The real problem in our lives that is that pain can replace prayer. When there are times in our lives when someone can hurt us—really hurt us, it’s ever-so-easy to have the pain take over our hearts. And in these words we can see what can happen when the pain takes over our prayers for justice. Jesus promises to bring justice swiftly. And because all the room in our hearts is taken up with pain, we cannot trust that Jesus can bring justice that we cannot see. And because all the room in our hearts is taken up with pain, we even miss out on seeing the justice that Jesus can bring about right in front of our eyes. And when the pain takes over our hearts we miss out on rejoicing that there will be a day when Jesus returns when completely and absolutely all justice is brought home.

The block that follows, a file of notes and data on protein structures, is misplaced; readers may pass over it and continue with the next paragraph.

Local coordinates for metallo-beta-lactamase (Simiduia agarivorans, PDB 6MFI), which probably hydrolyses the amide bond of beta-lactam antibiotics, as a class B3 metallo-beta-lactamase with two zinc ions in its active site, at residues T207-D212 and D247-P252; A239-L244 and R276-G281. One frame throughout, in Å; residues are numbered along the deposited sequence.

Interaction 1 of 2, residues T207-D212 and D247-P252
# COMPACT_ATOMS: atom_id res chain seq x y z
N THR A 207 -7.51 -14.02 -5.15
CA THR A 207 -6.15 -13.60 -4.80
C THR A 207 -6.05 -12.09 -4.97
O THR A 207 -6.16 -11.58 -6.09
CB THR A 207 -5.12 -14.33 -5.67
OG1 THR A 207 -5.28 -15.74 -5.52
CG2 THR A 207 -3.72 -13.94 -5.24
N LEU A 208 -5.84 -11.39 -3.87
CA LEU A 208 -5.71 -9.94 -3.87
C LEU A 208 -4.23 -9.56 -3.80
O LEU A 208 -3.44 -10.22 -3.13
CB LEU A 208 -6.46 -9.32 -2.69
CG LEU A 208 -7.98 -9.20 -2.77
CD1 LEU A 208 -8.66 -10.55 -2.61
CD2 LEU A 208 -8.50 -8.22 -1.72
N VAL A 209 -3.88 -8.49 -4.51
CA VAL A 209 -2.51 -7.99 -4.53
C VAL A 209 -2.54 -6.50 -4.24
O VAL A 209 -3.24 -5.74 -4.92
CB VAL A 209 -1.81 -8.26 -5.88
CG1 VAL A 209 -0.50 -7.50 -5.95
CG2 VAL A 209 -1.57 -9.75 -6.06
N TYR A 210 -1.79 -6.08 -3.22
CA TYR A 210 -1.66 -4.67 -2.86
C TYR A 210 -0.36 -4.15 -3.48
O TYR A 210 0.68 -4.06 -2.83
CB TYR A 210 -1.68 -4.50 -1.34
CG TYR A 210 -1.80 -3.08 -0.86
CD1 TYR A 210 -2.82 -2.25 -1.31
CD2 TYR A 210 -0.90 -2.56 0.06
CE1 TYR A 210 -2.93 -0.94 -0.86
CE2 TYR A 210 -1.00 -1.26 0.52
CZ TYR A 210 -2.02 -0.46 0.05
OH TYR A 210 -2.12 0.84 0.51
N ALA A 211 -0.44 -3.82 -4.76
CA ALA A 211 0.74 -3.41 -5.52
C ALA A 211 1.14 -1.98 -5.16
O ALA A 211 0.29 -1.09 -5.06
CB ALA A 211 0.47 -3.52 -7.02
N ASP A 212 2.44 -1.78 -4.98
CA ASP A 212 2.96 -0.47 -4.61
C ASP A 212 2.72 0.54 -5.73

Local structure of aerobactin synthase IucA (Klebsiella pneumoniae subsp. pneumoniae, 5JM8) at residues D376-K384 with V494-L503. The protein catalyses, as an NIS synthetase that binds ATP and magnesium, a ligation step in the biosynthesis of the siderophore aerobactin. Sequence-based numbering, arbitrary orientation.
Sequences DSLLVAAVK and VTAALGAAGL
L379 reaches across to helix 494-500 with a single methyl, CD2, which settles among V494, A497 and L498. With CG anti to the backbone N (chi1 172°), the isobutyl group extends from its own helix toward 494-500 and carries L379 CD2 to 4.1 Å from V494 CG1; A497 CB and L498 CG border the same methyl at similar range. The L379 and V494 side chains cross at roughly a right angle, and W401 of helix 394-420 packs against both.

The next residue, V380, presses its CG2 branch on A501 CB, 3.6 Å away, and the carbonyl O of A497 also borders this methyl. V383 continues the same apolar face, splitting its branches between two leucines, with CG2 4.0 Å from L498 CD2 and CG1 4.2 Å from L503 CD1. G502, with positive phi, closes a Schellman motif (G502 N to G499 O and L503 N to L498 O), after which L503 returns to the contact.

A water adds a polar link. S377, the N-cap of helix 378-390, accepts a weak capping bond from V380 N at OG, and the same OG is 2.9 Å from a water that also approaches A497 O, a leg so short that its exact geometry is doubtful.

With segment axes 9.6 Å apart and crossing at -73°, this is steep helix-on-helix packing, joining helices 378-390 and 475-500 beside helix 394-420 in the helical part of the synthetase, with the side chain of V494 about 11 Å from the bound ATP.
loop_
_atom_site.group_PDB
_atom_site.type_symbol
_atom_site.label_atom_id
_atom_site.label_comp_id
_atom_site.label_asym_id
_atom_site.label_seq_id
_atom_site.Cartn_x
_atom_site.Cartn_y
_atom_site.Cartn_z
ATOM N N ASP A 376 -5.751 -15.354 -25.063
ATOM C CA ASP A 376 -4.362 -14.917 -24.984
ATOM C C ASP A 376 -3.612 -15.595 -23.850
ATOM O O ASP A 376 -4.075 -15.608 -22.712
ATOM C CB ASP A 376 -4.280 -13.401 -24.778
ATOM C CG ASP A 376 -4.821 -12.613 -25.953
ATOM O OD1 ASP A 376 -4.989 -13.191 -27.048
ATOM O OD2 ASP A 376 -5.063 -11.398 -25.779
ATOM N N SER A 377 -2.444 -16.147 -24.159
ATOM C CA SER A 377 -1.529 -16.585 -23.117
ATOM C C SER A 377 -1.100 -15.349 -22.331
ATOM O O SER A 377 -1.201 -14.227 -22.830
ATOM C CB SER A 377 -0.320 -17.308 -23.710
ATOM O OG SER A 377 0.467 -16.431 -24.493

How thankful we are that this real problem finds a real payment in Christ. For if you want to see injustice, look at Jesus. His family makes fun of him, and he still prays to his Father. His friends doubt him and then eventually deny him. And Jesus still prays to his Father. His enemies make fun of him and torture him, and yet he still prays to his Father. For his Father would grant him justice in his own time and way. And Jesus all of this for us, so that we would know that our sins of letting the pain replace our prayers for justice are forgiven.

We have a real payment for our sin. And, finally,we have real promise that he hears us. So my dear friends in Christ, let us take Jesus up on his invitation. Let us always pray for justice. As we do this, along with the pain in our hearts, there will be room for trust in Jesus. As we do this, our eyes will be opened to see the times in our lives when he does give us justice. And as we do this, we will be ready for that final day when justice is realized in heaven. Always pray for justice. Amen.

1 “ⲩ̈ⲡⲱⲡⲓⲁⲍⲏⲙⲉ·” (Luke 18:5 GNT-ALEX)
2 a malo ad bonum
3 “ⲃⲟⲱⲛⲧⲱⲛ” (Luke 18:7 GNT-ALEX)
4 “ⲉⲛⲧⲁⲭⲉⲓ·” (Luke 18:8 GNT-ALEX)

Pastor at Immanuel, Steve Bauer